South Africa's President Thabo Mbeki has been in the Democratic Republic of Congo for talks in an effort to keep the shaky peace process on track.
Mbeki is expected to discuss the insecurity in eastern DR Congo
Four people died in riots this week after indications the election scheduled for June might be delayed.
Members of the transitional government have also threatened to pull out of government if progress is not made.
Former colonial power Belgium urged DR Congo to keep to the schedule of the 2002 deal that ended five years of war.
Under the South African-brokered peace deal signed by all the main factions, a power-sharing government was tasked with organising elections.
"Any lack of clarity about the date of the elections will undoubtedly lead to some frustration," Belgium's Foreign Minister Karel De Gucht said.
Last year, Mr de Gucht sparked a diplomatic row when he questioned the ability of Congolese politicians to end corruption and facilitate a transition to democracy.
According to the BBC's Arnaud Zajtman in Kinshasa, Mr Mbeki shuttled between President Joseph Kabila's office and his hotel suite where he held separate talks with DR Congo's four vice-presidents.
Among them, vice-president and former rebel leader, Jean-Pierre Bemba, who has threatened to pull out of the government by the end of January if the issue remains unresolved.
It is estimated some three million people died in the war
Last week, elections chief Apollinaire Malu Malu indicated the poll will probably take place in October, before heavy rains make parts of the country inaccessible.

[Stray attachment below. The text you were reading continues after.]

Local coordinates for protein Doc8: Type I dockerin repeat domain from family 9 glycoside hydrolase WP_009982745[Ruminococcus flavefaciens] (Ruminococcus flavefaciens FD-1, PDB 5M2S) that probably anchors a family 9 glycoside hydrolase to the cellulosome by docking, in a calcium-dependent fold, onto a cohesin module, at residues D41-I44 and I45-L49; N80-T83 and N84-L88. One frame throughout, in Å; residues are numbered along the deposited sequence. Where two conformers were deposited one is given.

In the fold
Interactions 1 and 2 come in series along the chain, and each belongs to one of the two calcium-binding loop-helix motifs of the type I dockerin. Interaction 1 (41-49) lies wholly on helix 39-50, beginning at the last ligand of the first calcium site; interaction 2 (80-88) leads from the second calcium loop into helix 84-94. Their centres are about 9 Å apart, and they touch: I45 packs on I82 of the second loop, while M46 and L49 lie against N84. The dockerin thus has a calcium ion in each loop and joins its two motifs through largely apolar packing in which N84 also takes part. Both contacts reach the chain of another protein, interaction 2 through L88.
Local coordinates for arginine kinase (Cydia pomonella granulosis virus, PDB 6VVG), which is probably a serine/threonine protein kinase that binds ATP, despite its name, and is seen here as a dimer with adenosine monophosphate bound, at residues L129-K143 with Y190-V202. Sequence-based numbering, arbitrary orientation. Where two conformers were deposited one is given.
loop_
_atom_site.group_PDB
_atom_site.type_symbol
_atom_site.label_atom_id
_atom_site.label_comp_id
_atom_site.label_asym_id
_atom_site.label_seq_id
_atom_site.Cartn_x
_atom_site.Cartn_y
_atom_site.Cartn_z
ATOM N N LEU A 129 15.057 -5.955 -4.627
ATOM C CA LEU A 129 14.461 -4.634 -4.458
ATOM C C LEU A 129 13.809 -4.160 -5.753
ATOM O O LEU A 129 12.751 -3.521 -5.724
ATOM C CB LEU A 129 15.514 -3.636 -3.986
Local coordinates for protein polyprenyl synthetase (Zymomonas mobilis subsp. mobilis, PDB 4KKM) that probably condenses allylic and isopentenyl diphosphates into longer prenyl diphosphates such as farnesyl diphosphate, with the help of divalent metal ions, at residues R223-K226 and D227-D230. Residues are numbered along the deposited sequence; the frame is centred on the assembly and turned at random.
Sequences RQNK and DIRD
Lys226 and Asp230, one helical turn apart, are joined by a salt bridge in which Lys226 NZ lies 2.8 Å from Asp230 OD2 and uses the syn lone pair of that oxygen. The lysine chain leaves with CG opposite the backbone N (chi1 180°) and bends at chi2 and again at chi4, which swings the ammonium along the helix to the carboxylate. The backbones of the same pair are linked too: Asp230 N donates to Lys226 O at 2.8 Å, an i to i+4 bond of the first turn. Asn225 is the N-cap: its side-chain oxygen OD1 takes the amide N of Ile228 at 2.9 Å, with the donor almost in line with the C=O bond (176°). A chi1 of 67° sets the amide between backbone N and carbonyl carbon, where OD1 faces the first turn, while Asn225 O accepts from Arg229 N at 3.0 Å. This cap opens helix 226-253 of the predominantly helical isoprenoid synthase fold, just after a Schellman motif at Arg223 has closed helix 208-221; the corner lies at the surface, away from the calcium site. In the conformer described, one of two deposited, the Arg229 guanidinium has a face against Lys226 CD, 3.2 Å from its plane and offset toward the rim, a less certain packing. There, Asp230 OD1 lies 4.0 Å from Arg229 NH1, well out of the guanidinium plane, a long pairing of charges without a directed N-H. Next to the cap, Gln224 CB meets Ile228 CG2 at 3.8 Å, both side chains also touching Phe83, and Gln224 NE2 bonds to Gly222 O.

But this has not gone down well with the electorate, anxious to participate in the country's first democratic elections since independence in 1960.
Protests continued this week. On Wednesday morning violent demonstrations took place in Mbuji Mayi, an opposition stronghold in the centre of the country.
UN chief Kofi Annan said in a report last week that there were "serious challenges" to holding the election in June.
The UN has also expressed concerns about the logistics of holding an election in a country which is so large yet lacks basic infrastructure, such as roads and railways.
Further fighting in eastern DR Congo last month - involving former Rwanda-backed rebel soldiers - highlights the challenges the transitional government faces, correspondents say.
It is an issue expected to be discussed by President Mbeki and his Congolese counterpart.
At a summit of African leaders on Monday, the African Union resolved to help the country in disarming and neutralising militias linked to Rwanda's 1994 genocide.